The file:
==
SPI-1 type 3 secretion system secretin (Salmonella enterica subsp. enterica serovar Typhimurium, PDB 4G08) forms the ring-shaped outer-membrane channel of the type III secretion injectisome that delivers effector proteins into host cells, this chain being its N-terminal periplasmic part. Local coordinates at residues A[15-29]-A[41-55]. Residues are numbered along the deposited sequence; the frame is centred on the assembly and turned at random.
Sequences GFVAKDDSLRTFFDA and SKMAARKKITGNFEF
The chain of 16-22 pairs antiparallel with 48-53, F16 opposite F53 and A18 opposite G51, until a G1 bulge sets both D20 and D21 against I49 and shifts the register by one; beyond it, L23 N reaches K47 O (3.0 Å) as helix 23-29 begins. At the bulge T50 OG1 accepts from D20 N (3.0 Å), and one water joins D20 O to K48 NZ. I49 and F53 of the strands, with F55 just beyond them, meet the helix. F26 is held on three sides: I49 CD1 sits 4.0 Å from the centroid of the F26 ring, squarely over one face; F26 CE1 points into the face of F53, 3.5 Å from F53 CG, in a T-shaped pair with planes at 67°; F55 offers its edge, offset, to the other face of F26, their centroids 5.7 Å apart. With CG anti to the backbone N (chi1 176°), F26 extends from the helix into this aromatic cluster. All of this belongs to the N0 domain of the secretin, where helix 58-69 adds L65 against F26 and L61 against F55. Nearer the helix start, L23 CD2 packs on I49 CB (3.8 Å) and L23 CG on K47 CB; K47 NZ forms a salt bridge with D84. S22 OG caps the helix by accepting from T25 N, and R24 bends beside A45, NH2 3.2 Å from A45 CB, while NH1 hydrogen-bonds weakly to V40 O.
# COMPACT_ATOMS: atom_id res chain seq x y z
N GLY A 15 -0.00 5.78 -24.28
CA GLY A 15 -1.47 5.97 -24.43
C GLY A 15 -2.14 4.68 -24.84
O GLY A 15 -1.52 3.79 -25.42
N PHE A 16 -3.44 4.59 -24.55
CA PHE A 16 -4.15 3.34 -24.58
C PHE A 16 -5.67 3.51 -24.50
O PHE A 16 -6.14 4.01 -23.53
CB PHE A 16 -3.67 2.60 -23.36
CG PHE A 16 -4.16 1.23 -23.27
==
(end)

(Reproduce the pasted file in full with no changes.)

SPI-1 type 3 secretion system secretin (Salmonella enterica subsp. enterica serovar Typhimurium, PDB 4G08) forms the ring-shaped outer-membrane channel of the type III secretion injectisome that delivers effector proteins into host cells, this chain being its N-terminal periplasmic part. Local coordinates at residues A[15-29]-A[41-55]. Residues are numbered along the deposited sequence; the frame is centred on the assembly and turned at random.
Sequences GFVAKDDSLRTFFDA and SKMAARKKITGNFEF
The chain of 16-22 pairs antiparallel with 48-53, F16 opposite F53 and A18 opposite G51, until a G1 bulge sets both D20 and D21 against I49 and shifts the register by one; beyond it, L23 N reaches K47 O (3.0 Å) as helix 23-29 begins. At the bulge T50 OG1 accepts from D20 N (3.0 Å), and one water joins D20 O to K48 NZ. I49 and F53 of the strands, with F55 just beyond them, meet the helix. F26 is held on three sides: I49 CD1 sits 4.0 Å from the centroid of the F26 ring, squarely over one face; F26 CE1 points into the face of F53, 3.5 Å from F53 CG, in a T-shaped pair with planes at 67°; F55 offers its edge, offset, to the other face of F26, their centroids 5.7 Å apart. With CG anti to the backbone N (chi1 176°), F26 extends from the helix into this aromatic cluster. All of this belongs to the N0 domain of the secretin, where helix 58-69 adds L65 against F26 and L61 against F55. Nearer the helix start, L23 CD2 packs on I49 CB (3.8 Å) and L23 CG on K47 CB; K47 NZ forms a salt bridge with D84. S22 OG caps the helix by accepting from T25 N, and R24 bends beside A45, NH2 3.2 Å from A45 CB, while NH1 hydrogen-bonds weakly to V40 O.
# COMPACT_ATOMS: atom_id res chain seq x y z
N GLY A 15 -0.00 5.78 -24.28
CA GLY A 15 -1.47 5.97 -24.43
C GLY A 15 -2.14 4.68 -24.84
O GLY A 15 -1.52 3.79 -25.42
N PHE A 16 -3.44 4.59 -24.55
CA PHE A 16 -4.15 3.34 -24.58
C PHE A 16 -5.67 3.51 -24.50
O PHE A 16 -6.14 4.01 -23.53
CB PHE A 16 -3.67 2.60 -23.36
CG PHE A 16 -4.16 1.23 -23.27